In preparation for the Partnership for Assessment of Readiness for College and Careers test transition in the 2014-15 school year, both school systems in Loudon County are bulking up resources.
The Common Core standards implementation will enhance students’ learning experiences by preparing them for life after high school, Lenoir City Schools Superintendent Jeanne Barker said.
The new format requires exams to be taken online, giving the ability for an entire grade level in all of a district’s schools to be tested at the same time, Mike Garren, assistant director of schools for Loudon County, said. Schools are introducing new standards this year to help students and teachers adapt to the changes, he said.
“I think it’s going pretty well in our system,” Garren said. “We did extensive training last year with most all of the teachers. All of the core content area teachers in elementary received six days over a six-week period, one day a week, of Common Core training, last year in the fall. Then we did some follow-up training in the spring where we pulled each teacher out another day.
“I feel like we are in a good position as far as Common Core implementation,” he said.
Garren said teachers will go through rigorous training this fall in high school and middle school math, both meeting Common Core standards. The state did not have a math Common Core plan last year, which is why it was not included in last year’s training.
Barker said Lenoir City has taken a similar approach, having teachers go to professional development courses during the summer.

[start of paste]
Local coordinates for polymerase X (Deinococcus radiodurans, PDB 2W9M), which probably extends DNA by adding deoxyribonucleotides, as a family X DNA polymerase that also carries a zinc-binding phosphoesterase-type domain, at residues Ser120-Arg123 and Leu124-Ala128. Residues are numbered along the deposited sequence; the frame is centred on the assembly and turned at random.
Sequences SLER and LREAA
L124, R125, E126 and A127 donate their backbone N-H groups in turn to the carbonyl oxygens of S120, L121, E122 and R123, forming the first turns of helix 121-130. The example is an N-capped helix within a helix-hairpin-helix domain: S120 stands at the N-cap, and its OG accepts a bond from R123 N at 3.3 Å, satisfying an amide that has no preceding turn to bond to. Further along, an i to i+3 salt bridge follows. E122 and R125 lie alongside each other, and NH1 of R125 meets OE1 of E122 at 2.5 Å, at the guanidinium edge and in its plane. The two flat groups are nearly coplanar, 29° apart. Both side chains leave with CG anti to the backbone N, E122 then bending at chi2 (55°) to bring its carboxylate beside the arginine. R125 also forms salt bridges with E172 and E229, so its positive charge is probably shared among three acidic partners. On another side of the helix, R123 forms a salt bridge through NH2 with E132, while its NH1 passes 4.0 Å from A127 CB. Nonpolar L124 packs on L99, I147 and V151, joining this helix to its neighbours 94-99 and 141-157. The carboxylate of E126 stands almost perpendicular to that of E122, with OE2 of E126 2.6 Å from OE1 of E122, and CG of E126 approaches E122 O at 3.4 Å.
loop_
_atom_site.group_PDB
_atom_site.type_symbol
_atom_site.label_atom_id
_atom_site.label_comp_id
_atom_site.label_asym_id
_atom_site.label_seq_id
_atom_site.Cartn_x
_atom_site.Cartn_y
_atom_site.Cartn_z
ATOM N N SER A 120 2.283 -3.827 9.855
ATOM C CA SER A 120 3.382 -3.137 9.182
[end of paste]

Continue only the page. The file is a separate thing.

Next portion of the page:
Loudon County Schools Technology Director Jennifer Malone said $247,000 received from the state has been put toward technological upgrades, with a large portion going to Loudon High and Greenback schools wireless improvements. The school system has been increasing bandwidth every year, she said.
With the $300,000 E-Rate funds provided by the state, Fort Loudoun Middle and Loudon Elementary schools will be able to use 60 wireless devices in a classroom at the same time, she said. The plan is to eventually have this for every school, Malone said.
Lenoir City Schools Technology Coordinator Chris Smallen said 350 Google Chrome devices are currently being purchased, with the majority being Google Chromebooks in mobile laptop labs. Six carts will be put into the high school, three into the middle school and two into the elementary, as well as one Google Chromebox lab in the elementary and high school, he said.
“In order to get to the point where we can be successful in the administration of the test, then we are indeed rewiring our elementary and middle school this year with more robust Internet service,” Barker said. “Our plan is for next year to begin rewiring at the high school, and that’s really where we’re working to make sure we have a budget that can support that. That’s a challenge. We are also adding additional computers, and we are making sure that anything we purchase is compatible with what the online testing will require.”
Garren said the school system has purchased 20 mobile laptop labs, each carrying 25 Lenovo laptop computers per cart, and will continue to add more next year. The plan is to have one computer for each student in a grade level, Garren said. Teachers and students will initially share the mobile laptop labs until Loudon County Schools can provide instructors with touch screen tablets, Malone said.
“We’re preparing for the challenge,” Barker said. “We received some money through E-Rate funding and have begun to upgrade our elementary and middle school networks.”
Loudon High School may have a scenario this year where seniors are allowed to take their own devices to school once wireless upgrades are in place, Malone said.
PARCC testing will cover reading, language arts and math, Garren said. Since the state’s old standards are still in effect, Tennessee Comprehensive Assessment Program testing will remain a focus for schools this year, he said.
“The PARCC consortium is just now beginning to release specifications for the testing,” Barker said. “Those have been changing from the first time they initially told us what the requirements were going to be. They’ve changed, and so we are working on the best information that we have that everything that we are doing now is indeed up to the specifications that students will need to do the online testing.”